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Rotten yoghurt? Sailor caps? Tzar-era apparel? What do these totally bizarre and seemingly unrelated things have in common? They are all part of graduation traditions from different parts of the world. As students across the world graduate from high school and university this spring, let’s take a moment to pause, reflect, and highlight some of the most bizarre (and fun!) graduation traditions!

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No, that’s not the ghost of Christmas Past. Graduates in Italy often done massive laurel wreaths that are so reminiscent of the ancient Greeks and Romans that even Cesar himself would be proud.


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Students in South Korea typically pelt each other with flour and eggs after graduation. Sometimes the tradition can get a bit intense as students turn to pouring paint on textbooks, or even burning their books, and cutting up their school uniforms.


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“The Last Bell” is a celebration of the last school bell Russian students will ever hear. It’s typical to see Russian students wearing Miss America type sashes for graduation, as well as traditional tzar-era-style black and white dresses. They line up in front of the school to let all the other students know they’re outta there and then head off to go celebrate.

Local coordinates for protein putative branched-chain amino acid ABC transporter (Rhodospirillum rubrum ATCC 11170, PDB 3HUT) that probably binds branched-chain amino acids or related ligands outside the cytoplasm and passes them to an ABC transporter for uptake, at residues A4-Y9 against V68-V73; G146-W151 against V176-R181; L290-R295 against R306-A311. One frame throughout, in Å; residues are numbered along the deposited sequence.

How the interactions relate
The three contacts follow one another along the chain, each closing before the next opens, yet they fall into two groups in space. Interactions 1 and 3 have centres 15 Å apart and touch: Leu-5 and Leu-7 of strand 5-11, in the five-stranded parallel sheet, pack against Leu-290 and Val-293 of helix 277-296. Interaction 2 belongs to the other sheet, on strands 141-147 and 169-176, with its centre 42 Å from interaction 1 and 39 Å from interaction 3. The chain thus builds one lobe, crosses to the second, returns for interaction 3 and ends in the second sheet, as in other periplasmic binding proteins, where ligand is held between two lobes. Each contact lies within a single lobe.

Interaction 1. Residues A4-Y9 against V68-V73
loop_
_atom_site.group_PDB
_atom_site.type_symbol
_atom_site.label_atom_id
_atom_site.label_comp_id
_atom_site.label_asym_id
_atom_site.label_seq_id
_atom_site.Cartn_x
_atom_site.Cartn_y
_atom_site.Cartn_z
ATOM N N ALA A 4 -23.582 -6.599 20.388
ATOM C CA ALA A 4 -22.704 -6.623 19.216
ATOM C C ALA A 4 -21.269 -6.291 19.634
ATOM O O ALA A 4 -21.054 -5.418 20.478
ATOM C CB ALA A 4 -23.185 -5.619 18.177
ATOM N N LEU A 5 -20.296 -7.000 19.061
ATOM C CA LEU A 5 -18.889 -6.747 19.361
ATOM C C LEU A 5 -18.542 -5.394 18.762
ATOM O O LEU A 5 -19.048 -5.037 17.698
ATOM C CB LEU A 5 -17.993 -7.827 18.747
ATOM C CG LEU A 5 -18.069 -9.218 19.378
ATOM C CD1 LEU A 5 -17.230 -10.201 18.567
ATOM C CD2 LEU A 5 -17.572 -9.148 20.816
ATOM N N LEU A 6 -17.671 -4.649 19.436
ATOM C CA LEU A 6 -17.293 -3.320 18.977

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Food fight! Ketchup, rotten milk, pepper…basically every disgusting gooey food product you can imagine is pelted at Argentinian students after their very last final exam. What better way to say “congrats” to a friend or family member than covering them in rotten yoghurt?


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We saved the most bizarre for last! Swedish high school graduates wear sailor hats, sashes, and stuffed animal necklaces as their graduation apparel. After school they emerge from their institution chanting, and singing while their families hold giant signs with pictures of the graduates’ baby photos. Then, the graduates climb into makeshift parade floats (a.k.a. pickup trucks) and drive through the town for hours. The parade trucks make frequent stops at the town’s public fountains for the graduates to take a swim and then climb back aboard for more partying.


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